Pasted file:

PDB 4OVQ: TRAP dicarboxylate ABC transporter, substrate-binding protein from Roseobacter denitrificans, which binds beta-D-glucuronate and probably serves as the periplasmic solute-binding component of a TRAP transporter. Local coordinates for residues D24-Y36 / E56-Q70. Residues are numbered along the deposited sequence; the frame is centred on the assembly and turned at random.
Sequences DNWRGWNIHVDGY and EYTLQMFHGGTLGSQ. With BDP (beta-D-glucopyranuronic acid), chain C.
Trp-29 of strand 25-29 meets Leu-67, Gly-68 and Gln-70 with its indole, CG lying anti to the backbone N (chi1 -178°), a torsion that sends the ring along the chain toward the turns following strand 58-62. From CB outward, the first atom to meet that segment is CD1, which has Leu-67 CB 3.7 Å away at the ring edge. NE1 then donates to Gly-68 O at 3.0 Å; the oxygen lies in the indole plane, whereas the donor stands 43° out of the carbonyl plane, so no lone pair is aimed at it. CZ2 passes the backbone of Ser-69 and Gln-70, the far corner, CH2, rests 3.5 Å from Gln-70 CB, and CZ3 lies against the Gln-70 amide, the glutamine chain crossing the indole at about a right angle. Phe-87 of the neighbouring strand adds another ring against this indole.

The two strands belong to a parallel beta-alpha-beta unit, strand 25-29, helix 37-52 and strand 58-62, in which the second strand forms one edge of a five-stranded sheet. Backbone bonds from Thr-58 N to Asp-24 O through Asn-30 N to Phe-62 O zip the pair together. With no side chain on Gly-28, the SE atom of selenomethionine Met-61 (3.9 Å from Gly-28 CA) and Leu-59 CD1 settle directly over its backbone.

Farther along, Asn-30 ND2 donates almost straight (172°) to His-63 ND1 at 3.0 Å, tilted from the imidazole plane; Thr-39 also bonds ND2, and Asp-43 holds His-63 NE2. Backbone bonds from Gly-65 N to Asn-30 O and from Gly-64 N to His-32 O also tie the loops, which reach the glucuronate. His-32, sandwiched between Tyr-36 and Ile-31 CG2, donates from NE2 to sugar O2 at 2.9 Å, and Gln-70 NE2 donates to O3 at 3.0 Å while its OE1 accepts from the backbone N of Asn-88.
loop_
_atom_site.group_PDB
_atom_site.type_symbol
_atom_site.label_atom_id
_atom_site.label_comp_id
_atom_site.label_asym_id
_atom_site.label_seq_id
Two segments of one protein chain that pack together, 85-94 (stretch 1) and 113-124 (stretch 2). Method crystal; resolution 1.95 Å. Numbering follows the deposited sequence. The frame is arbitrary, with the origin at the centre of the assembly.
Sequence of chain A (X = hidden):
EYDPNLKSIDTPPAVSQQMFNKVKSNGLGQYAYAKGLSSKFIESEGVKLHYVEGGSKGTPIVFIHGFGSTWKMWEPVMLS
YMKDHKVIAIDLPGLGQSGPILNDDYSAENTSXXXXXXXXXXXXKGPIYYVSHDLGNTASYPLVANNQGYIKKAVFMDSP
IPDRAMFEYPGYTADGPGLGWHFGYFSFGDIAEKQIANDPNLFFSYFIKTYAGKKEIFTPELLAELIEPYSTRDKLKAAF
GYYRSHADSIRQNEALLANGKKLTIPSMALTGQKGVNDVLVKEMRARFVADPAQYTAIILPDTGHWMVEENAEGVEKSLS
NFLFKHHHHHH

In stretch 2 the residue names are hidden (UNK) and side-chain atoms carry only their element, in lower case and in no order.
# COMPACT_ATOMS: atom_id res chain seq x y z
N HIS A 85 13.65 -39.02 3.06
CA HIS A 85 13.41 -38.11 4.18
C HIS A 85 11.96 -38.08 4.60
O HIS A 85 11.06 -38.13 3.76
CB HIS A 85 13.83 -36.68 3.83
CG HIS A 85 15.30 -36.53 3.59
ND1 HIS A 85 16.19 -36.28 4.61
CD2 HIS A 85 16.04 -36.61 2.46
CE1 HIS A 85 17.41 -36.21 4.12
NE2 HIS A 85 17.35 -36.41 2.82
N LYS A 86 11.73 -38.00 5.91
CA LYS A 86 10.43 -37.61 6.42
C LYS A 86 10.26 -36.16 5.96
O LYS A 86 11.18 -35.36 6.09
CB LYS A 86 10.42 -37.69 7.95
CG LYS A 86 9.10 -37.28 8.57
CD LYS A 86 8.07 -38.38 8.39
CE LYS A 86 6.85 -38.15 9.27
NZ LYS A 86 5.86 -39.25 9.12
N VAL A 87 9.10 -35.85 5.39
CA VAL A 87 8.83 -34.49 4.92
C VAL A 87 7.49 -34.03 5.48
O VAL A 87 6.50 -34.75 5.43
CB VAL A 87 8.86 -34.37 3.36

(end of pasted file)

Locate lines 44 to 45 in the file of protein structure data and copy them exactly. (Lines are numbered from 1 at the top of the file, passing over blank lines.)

O VAL A 87 6.50 -34.75 5.43
CB VAL A 87 8.86 -34.37 3.36